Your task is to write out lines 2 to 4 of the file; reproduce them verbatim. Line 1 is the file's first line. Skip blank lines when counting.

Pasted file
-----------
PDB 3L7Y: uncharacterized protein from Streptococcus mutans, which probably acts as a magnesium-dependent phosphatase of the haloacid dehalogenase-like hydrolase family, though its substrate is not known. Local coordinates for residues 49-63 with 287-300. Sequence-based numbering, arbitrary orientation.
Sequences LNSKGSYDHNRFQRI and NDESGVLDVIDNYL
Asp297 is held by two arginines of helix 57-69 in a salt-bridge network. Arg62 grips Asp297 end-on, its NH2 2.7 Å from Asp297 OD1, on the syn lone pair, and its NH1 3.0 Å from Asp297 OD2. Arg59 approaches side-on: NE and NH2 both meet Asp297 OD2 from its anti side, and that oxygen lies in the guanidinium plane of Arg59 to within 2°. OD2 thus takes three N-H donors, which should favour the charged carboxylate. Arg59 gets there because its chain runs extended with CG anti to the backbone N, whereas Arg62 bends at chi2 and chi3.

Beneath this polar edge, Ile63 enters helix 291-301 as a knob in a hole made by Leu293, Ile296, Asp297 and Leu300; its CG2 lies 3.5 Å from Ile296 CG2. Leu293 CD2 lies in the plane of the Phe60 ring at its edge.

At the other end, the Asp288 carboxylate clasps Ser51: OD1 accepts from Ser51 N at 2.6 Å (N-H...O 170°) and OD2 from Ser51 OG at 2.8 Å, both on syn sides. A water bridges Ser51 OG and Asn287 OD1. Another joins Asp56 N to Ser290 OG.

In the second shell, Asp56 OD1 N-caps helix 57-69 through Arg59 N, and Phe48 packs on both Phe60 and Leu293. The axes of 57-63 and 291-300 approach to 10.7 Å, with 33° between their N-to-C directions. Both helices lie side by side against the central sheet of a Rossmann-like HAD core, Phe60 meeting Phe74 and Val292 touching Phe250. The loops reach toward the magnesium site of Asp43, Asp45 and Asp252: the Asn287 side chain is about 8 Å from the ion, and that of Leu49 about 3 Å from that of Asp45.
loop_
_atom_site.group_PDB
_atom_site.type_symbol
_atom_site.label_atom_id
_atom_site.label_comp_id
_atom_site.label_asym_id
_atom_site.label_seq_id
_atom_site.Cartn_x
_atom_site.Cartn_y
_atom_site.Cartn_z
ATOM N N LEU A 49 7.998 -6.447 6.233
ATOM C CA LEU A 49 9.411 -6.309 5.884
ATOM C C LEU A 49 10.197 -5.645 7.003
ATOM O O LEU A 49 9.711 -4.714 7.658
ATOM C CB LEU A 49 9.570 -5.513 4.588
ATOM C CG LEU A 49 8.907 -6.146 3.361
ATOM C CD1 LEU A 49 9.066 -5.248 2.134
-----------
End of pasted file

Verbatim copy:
Sequences LNSKGSYDHNRFQRI and NDESGVLDVIDNYL
Asp297 is held by two arginines of helix 57-69 in a salt-bridge network. Arg62 grips Asp297 end-on, its NH2 2.7 Å from Asp297 OD1, on the syn lone pair, and its NH1 3.0 Å from Asp297 OD2. Arg59 approaches side-on: NE and NH2 both meet Asp297 OD2 from its anti side, and that oxygen lies in the guanidinium plane of Arg59 to within 2°. OD2 thus takes three N-H donors, which should favour the charged carboxylate. Arg59 gets there because its chain runs extended with CG anti to the backbone N, whereas Arg62 bends at chi2 and chi3.

Beneath this polar edge, Ile63 enters helix 291-301 as a knob in a hole made by Leu293, Ile296, Asp297 and Leu300; its CG2 lies 3.5 Å from Ile296 CG2. Leu293 CD2 lies in the plane of the Phe60 ring at its edge.